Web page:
6

I'm trying to use PowerShell to create some backups, and then to copy these to a web folder (or, in other words, upload them to a WebDAV share).

At first I thought I'd do the WebDAV stuff from within PowerShell, but it seems this still requires a fair amount of "manual labour", ie: constructing HTTP requests. I then settled for creating a web folder from the script and letting Windows handle the WebDAV stuff. It seems that all it takes to create a web folder is to create a standard shortcut, as described here.

What I can't figure out is how to actually copy files to the shortcut's target..? Maybe I'm going about this the wrong way.

It would be ideal if I could somehow encrypt the credentials for the WebDAV in the script, then have it create the web folder, shunt over the files, and delete the web folder again. Or even better, not use a web folder at all. Third option would be to just create the web folder manually and leave it there, though I'd rather not.

Any ideas/pointers/tips? :)

7

If you are using powershell to backup your SVN repositories using svnadmin dump then be aware that piping to a file will silently corrupt your backups.

Powershell likes to change things to UTF-16 when piping, it also changes unix linebreaks to windows ones. This will come back to haunt you when you try and restore.

Problem well described here:

http://thoughtfulcode.wordpress.com/2010/01/29/powershells-object-pipeline-corrupts-piped-binary-data/

Solution here:

http://www.microsoft.com/communities/newsgroups/en-us/default.aspx?dg=microsoft.public.windows.powershell&tid=e4cd89e9-427b-407d-a94f-c24be3f1e36f&cat=&lang=&cr=&sloc=&p=1

In summary, use cmd.exe instead of powershell:

cmd.exe /c svnadmin dump ... `> dumpfile.dump

Note that the backtick on the output redirection is required to stop powershell parsing it.

  • Thanks for the info! – bszom May 11 '10 at 9:09
  • 2
    +1 for the backtick tip on output redirection. – Damian Powell Jul 7 '10 at 11:20
5

Well, in the meantime I cobbled together another solution. Maybe it will be of use to someone..

[Run.cmd] --May need to change powershell path

C:\Windows\System32\WindowsPowerShell\v1.0\powershell.exe -nologo -noninteractive -command "C:\Scripts\RunBackup.ps1"

[RunBackup.ps1] --Out-File not having the desired effect, maybe someone can figure out why?

C:\Scripts\SqlBackup.ps1 | Out-File "C:\Scripts\log.txt"
C:\Scripts\SVNBackup.ps1 | Out-File "C:\Scripts\log.txt"
C:\Scripts\Zip.ps1 | Out-File "C:\Scripts\log.txt"

[SqlBackup.ps1] --You may need to modify which SMO assemblies are loaded, depending on your version of SQL server. Don't forget to set $instance and $bkdir.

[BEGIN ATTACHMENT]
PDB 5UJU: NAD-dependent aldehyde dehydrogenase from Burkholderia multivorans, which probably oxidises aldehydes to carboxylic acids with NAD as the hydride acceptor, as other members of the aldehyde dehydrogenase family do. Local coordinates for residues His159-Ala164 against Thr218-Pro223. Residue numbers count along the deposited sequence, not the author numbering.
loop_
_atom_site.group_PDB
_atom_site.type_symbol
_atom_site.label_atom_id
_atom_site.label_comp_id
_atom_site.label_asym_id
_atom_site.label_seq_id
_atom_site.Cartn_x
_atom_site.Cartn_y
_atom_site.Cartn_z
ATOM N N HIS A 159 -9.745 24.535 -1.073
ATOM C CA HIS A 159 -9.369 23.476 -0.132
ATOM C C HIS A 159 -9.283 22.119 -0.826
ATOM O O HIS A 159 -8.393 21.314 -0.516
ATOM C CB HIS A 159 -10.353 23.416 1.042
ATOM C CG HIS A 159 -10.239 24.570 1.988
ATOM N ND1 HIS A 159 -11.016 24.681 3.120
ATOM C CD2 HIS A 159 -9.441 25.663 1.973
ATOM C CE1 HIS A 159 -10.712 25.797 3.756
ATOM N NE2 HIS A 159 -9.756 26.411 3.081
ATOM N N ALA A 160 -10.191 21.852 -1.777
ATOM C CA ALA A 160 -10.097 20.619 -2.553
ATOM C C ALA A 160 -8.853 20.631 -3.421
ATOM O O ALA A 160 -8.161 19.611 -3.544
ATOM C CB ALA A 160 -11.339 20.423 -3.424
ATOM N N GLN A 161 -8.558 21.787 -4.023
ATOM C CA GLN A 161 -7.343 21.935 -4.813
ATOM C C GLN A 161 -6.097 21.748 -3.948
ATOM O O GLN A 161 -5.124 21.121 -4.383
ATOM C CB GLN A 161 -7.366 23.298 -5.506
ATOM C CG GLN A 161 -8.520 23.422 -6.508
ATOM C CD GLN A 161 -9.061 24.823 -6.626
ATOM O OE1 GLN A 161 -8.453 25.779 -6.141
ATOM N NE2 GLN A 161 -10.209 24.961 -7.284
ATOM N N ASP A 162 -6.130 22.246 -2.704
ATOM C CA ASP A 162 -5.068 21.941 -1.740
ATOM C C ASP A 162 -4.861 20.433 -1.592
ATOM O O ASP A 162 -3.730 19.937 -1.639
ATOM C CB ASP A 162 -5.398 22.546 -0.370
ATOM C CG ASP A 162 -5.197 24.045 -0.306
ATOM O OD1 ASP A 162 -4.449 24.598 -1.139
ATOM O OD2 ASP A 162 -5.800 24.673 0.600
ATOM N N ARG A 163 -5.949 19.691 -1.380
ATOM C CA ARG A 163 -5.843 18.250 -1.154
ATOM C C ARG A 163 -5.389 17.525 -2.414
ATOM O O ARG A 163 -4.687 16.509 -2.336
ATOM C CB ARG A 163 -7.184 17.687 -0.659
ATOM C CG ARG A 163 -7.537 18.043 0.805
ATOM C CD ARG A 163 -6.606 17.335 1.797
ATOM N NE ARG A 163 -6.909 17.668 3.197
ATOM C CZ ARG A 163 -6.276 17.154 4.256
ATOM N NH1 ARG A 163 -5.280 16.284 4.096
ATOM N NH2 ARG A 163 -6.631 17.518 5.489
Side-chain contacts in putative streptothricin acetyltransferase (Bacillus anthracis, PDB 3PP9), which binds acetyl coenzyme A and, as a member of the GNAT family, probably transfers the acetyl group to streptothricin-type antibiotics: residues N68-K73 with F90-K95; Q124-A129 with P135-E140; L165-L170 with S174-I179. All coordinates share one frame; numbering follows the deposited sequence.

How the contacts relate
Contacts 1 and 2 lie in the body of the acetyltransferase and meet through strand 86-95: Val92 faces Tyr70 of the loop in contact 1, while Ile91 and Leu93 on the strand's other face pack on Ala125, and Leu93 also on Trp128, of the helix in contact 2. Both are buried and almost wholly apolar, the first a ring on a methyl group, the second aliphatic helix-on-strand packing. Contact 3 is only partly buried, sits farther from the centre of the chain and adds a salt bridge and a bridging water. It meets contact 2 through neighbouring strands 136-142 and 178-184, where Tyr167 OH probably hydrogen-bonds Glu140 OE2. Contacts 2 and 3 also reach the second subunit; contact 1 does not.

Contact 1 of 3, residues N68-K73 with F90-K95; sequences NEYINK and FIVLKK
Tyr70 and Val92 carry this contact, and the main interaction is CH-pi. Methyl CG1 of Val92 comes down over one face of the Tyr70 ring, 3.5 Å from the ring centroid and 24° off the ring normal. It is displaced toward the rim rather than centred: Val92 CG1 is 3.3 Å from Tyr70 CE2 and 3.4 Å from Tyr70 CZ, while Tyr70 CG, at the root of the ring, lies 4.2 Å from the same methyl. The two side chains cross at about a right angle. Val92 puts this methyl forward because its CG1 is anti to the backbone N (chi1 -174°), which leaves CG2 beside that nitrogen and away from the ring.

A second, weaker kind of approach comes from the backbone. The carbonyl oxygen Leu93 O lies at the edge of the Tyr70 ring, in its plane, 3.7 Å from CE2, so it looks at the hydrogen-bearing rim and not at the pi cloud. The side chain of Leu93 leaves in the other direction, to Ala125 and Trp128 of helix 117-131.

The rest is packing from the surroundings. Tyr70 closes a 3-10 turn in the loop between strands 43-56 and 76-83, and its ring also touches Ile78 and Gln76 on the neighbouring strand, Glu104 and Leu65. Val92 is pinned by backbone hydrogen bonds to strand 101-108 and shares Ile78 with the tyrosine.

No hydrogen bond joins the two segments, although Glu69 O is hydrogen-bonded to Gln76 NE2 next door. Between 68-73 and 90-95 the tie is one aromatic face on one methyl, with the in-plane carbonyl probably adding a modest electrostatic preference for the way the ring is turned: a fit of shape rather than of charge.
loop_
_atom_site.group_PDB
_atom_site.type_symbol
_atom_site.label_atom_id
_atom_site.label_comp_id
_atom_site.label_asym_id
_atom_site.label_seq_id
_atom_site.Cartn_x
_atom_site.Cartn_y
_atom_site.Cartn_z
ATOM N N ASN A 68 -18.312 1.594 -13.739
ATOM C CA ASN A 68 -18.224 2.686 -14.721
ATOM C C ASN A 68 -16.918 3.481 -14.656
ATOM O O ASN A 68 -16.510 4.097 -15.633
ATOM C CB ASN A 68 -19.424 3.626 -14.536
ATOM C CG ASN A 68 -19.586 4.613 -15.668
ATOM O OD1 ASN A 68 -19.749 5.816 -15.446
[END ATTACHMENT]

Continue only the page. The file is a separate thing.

#http://www.mssqltips.com/tip.asp?tip=1862&home

$instance = ".\SQLEXPRESS"


[System.Reflection.Assembly]::LoadFrom("C:\Program Files\Microsoft SQL Server\100\SDK\Assemblies\Microsoft.SqlServer.SMO.dll") | out-null

[System.Reflection.Assembly]::LoadFrom("C:\Program Files\Microsoft SQL Server\100\SDK\Assemblies\Microsoft.SqlServer.SMOExtended.dll") | out-null

$s = new-object ("Microsoft.SqlServer.Management.Smo.Server") $instance

$bkdir = "c:\Backups" #We define the folder path as a variable
$dbs = $s.Databases
foreach ($db in $dbs)
{
     if($db.Name -ne "tempdb") #We don't want to backup the tempdb database
     {
     $dbname = $db.Name
     $dt = get-date -format yyyyMMddHHmm #We use this to create a file name based on the timestamp
     $dbBackup = new-object ("Microsoft.SqlServer.Management.Smo.Backup")
     $dbBackup.Action = "Database"
     $dbBackup.Database = $dbname
     $dbBackup.Devices.AddDevice($bkdir + "\" + $dbname + "_db_" + $dt + ".bak", "File")
     $dbBackup.SqlBackup($s)
     }

     if($db.RecoveryModel -ne 3) #Don't issue Log backups for DBs with RecoveryModel=3 or SIMPLE
     {
     $dbname = $db.Name
     $dt = get-date -format yyyyMMddHHmm #Create a file name based on the timestamp
     $dbBackup = new-object ("Microsoft.SqlServer.Management.Smo.Backup")
     $dbBackup.Action = "Log"
     $dbBackup.Database = $dbname
     $dbBackup.Devices.AddDevice($bkdir + "\" + $dbname + "_log_" + $dt + ".trn", "File")
     $dbBackup.SqlBackup($s)
     } 
}

[SVNBackup.ps1] --Modify repo and backup paths

#set alias to svnadmin exe
set-alias svnadmin "C:\Program Files (x86)\CollabNet Subversion Server\svnadmin.exe"

#create dump
cmd.exe /c svnadmin dump "C:\Repo" `> "C:\Backups\svn.dmp"

#remove alias
remove-item alias:svnadmin

[Zip.ps1] --Need to have 7zip installed, modify 7z.exe path if necessary

#set alias to command line version of 7zip
set-alias sevenz "c:\program files\7-zip\7z.exe"

#Backups location
cd 'C:\Backups'

#rar the contents of the directory
$dt = get-date -format yyyyMMddHHmm #We use this to create a file name based on the timestamp
$outputFileName = "SQLSVNBackup$dt.7z"
$exclude1 = "-x!*.rar"
$exclude2 = "-x!*.7z"
sevenz a -t7z "$outputFileName" *.* "$exclude1" "$exclude2"

#find all .bak files in the immediate directory 
dir '*.bak' | foreach-object{

#remove the bak file
remove-item $_.name

}


#find all .dmp files in the immediate directory 
dir '*.dmp' | foreach-object{

#remove the dmp file
remove-item $_.name

}

#find all .trn files in the immediate directory 
dir '*.trn' | foreach-object{

#remove the trn file
remove-item $_.name

}

#remove 7zip alias
remove-item alias:sevenz

I used GoodSync to backup to WebDAV and scheduled two tasks to run the .cmd file and then sync/backup offsite.

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